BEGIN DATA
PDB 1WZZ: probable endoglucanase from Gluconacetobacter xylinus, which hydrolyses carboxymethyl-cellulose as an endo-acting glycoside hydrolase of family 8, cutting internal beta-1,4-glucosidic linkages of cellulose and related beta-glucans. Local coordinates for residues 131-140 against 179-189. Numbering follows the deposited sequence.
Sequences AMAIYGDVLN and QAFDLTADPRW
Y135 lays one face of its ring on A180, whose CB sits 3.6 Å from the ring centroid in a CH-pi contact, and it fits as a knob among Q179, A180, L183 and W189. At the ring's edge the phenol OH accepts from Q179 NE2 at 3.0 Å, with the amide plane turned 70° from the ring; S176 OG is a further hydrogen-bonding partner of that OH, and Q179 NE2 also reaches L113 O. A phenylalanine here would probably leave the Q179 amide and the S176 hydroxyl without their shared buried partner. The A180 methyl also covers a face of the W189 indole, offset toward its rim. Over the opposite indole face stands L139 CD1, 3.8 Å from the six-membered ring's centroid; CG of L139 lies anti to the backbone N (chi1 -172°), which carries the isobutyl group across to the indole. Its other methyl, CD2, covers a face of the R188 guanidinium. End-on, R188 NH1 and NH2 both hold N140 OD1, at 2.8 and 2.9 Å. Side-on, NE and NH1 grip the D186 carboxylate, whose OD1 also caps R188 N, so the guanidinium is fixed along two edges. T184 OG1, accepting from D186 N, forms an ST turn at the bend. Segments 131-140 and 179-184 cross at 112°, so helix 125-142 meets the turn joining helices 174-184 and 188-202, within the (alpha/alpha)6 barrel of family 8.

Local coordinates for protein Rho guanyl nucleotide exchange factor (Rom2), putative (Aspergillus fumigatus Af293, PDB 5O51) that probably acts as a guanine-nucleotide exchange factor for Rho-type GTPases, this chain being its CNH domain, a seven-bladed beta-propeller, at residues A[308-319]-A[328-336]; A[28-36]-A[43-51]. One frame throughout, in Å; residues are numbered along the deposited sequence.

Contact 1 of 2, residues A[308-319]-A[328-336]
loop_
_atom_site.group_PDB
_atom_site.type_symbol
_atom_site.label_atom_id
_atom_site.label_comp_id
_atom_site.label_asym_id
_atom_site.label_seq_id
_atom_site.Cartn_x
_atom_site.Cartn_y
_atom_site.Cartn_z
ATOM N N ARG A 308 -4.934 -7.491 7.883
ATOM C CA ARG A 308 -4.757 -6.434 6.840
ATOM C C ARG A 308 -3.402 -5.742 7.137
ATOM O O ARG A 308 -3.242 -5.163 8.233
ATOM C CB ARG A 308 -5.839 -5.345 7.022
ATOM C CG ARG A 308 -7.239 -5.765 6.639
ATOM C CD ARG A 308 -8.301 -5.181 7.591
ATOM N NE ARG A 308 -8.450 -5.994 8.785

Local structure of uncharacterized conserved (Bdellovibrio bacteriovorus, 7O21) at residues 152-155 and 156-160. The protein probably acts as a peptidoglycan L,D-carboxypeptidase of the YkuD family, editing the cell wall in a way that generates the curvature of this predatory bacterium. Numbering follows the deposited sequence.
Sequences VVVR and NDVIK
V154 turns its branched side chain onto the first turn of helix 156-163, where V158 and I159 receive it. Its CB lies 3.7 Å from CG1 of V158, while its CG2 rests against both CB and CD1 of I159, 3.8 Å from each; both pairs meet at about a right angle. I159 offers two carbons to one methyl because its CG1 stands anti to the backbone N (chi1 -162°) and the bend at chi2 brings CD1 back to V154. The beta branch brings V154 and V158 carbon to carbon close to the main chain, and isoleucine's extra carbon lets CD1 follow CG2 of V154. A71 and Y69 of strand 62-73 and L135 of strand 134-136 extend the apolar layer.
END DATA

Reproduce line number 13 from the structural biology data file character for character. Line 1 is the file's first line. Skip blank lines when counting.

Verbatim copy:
_atom_site.Cartn_x